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AmigaOS 4.0 - About OS4 - Commands

Purpose: To display or set the system date and/or time.
Format: DATE [<day>] [<date>] [<time>] [SERVER <name>] [PORT <n>] [OFFSET <n>] [LFORMAT <string>] [TO | VER <filename>]
Path: C:DATE
DATE with no argument displays the currently set system date and time, including the day of the week. Time is displayed using a 24-hour clock.

DATE <date> sets just the date. The date can be specified either in the current default locale format or in the AmigaDOS format DD-MMM-YY (day-month-year). If the AmigaDOS format is used, the hyphens between the arguments are required. A leading zero in the date is not necessary. The first 3 letters of the month (in the current locale language) must be used, as well as the last two digits of the year.

The date can also be reset by specifying a day name, thus setting the date forward to that day of the week. You can also use tomorrow or yesterday as the <day> argument.

DATE <time> sets the time. The time can be specified either in the current default locale format or in the AmigaDOS format HH:MM:SS (hours:minutes:seconds). Seconds are optional.

The SERVER option is used to retrieve the current date and time from a remote server over a TCP/IP connection using the Network Time Protocol (NTP). A list of NTP time servers and some good background information can be found at http://ntp.isc.org/bin/view/Servers/WebHome.

By using PORT you can specify a port number different to the default 123.

The OFFSET argument allows to set the offset in minutes of your location with respect to Greenwich Mean Time (GMT). If OFFSET is not specified, the locale offset will be used.

The LFORMAT option modifies the output of DATE using one or more substitution operators. The available substitution operators are:

%a - abbreviated weekday name
%A - weekday name
%b - abbreviated month name
%B - month name
%c - same as "%a %b %d %H:%M:%S %Y"
%d - day number with leading 0s
%D - same as "%m/%d/%y"
%e - day number with leading spaces
%h - abbreviated month name
%H - hour using 24-hour style with leading 0s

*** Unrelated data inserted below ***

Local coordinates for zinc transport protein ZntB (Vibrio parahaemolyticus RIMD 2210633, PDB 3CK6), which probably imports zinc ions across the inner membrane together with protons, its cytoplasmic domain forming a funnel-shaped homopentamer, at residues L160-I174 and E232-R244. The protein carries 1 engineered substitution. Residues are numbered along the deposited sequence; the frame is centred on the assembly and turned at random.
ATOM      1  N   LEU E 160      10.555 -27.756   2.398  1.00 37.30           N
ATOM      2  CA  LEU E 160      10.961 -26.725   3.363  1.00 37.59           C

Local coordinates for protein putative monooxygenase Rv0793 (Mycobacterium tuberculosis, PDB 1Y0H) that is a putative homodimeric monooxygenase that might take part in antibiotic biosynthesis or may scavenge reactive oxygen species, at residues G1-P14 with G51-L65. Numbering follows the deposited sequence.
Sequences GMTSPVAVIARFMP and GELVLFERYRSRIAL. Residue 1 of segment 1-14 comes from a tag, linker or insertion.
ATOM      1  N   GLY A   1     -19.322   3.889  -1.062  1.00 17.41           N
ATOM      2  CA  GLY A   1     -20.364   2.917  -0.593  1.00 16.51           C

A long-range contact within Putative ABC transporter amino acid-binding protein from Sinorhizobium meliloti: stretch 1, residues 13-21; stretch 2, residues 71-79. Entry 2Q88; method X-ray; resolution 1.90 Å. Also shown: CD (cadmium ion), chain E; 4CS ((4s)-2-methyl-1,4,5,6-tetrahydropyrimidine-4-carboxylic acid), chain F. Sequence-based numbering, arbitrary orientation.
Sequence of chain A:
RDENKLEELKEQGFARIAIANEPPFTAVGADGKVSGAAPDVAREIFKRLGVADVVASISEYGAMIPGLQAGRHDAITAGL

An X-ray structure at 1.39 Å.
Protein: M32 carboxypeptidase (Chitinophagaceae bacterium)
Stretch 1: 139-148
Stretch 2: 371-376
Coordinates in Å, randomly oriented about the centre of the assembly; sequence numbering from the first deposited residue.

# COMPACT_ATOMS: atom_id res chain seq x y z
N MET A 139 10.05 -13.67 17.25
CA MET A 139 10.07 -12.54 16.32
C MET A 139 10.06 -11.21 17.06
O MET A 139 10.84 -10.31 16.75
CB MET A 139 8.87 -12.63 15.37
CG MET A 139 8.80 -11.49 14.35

%I - hour using 12-hour style with leading 0s
%j - julian date
%m - month number with leading 0s
%M - the number of minutes with leading 0s
%n - insert a linefeed
%p - AM or PM strings
%q - hour using 24-hour style
%Q - hour using 12-hour style
%r - same as "%I:%M:%S %p"
%R - same as "%H:%M"
%S - number of seconds with leadings 0s
%t - insert a tab character
%T - same as "%H:%M:%S"
%U - week number, taking Sunday as first day of week
%w - weekday number
%W - week number, taking Monday as first day of week
%x - same as "%m/%d/%y"
%X - same as "%H:%M:%S"
%y - year using two digits with leading 0s
%Y - year using four digits with leading 0s
If you specify the TO or VER option, followed by a filename, the output of the DATE command is sent to that file, overwriting any existing contents.

If your Amiga does not have a battery backed-up hardware clock and you do not set the date, the system, upon booting, will set the date to the date of the most recently created file on the boot disk.

NOTE: Adjustments made with DATE only change the software clock. They will not survive past power-down. To set the battery backed-up hardware clock from the Shell, you must set the date and use SETCLOCK SAVE.

If DATE succeeded in setting the system date and/or time the primary return code (RC) will be set to 0. A return code of 5 or 20 indicates that DATE failed partially or completely. If an error occurred when trying to get time from a remote server the primary return code will be set to 21. In this case the secondary return code (RESULT2) may contain a tcp stack socket/resolver error number and the corresponding error message will be displayed.

Example 1:

3.OS4:> DATE displays the current date and time.

Example 2:

3.OS4:> DATE LFORMAT "Today it's %A, %m/%d/%Y, %T" displays a message like "Today it's Monday, 02/17/2003, 22:30:56".

Example 3:

3.OS4:> DATE 1-jan-05 sets the date to January 1st, 2005 (the earliest date you can set is January 1, 1978). The time is not reset.

Example 4:

3.OS4:> DATE tomorrow resets the date to one day ahead.

Example 5:

3.OS4:> DATE TO Fred sends the current date to the file Fred.

Example 6:

3.OS4:> DATE 23:00 sets the current time to 11:00 p.m..

Example 7:

3.OS4:> DATE SERVER foo.bar.com OFFSET -480 gets the current date and time from the foo.bar.com NTP server for a location based on the Pacific Standard Time used in the United States.


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Disclaimer: Amiga Auckland have prepared the above information for the use of its members based on our experiences and as such is subject to revision at any time. Amiga Auckland cannot guarantee any of the information and cannot be held accountable for any issues that may result from using it.

Copyright 2006 Amiga Auckland Inc. All rights reserved.
Revised: February 9, 2006.